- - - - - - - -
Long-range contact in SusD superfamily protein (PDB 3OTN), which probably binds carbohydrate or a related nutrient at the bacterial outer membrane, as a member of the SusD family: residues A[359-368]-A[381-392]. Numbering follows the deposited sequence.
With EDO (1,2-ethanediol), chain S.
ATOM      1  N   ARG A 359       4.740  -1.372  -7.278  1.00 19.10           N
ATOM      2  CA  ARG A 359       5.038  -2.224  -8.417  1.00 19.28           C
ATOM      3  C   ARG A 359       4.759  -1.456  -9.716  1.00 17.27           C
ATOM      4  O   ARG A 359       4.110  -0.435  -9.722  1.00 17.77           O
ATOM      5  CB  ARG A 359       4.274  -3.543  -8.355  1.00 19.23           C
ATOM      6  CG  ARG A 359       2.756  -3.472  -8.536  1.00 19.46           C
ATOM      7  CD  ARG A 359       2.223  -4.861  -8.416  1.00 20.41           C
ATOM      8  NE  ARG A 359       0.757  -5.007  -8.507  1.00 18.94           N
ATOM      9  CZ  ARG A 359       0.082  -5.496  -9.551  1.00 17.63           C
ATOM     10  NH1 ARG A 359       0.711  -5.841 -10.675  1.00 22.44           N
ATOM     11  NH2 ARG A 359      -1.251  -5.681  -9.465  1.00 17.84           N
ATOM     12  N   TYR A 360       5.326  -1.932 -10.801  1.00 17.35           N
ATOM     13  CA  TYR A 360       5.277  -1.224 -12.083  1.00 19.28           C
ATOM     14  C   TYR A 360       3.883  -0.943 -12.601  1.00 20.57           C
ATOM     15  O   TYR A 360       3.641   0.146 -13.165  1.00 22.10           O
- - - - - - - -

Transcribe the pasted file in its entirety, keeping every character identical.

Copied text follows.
Long-range contact in SusD superfamily protein (PDB 3OTN), which probably binds carbohydrate or a related nutrient at the bacterial outer membrane, as a member of the SusD family: residues A[359-368]-A[381-392]. Numbering follows the deposited sequence.
With EDO (1,2-ethanediol), chain S.
ATOM      1  N   ARG A 359       4.740  -1.372  -7.278  1.00 19.10           N
ATOM      2  CA  ARG A 359       5.038  -2.224  -8.417  1.00 19.28           C
ATOM      3  C   ARG A 359       4.759  -1.456  -9.716  1.00 17.27           C
ATOM      4  O   ARG A 359       4.110  -0.435  -9.722  1.00 17.77           O
ATOM      5  CB  ARG A 359       4.274  -3.543  -8.355  1.00 19.23           C
ATOM      6  CG  ARG A 359       2.756  -3.472  -8.536  1.00 19.46           C
ATOM      7  CD  ARG A 359       2.223  -4.861  -8.416  1.00 20.41           C
ATOM      8  NE  ARG A 359       0.757  -5.007  -8.507  1.00 18.94           N
ATOM      9  CZ  ARG A 359       0.082  -5.496  -9.551  1.00 17.63           C
ATOM     10  NH1 ARG A 359       0.711  -5.841 -10.675  1.00 22.44           N
ATOM     11  NH2 ARG A 359      -1.251  -5.681  -9.465  1.00 17.84           N
ATOM     12  N   TYR A 360       5.326  -1.932 -10.801  1.00 17.35           N
ATOM     13  CA  TYR A 360       5.277  -1.224 -12.083  1.00 19.28           C
ATOM     14  C   TYR A 360       3.883  -0.943 -12.601  1.00 20.57           C
ATOM     15  O   TYR A 360       3.641   0.146 -13.165  1.00 22.10           O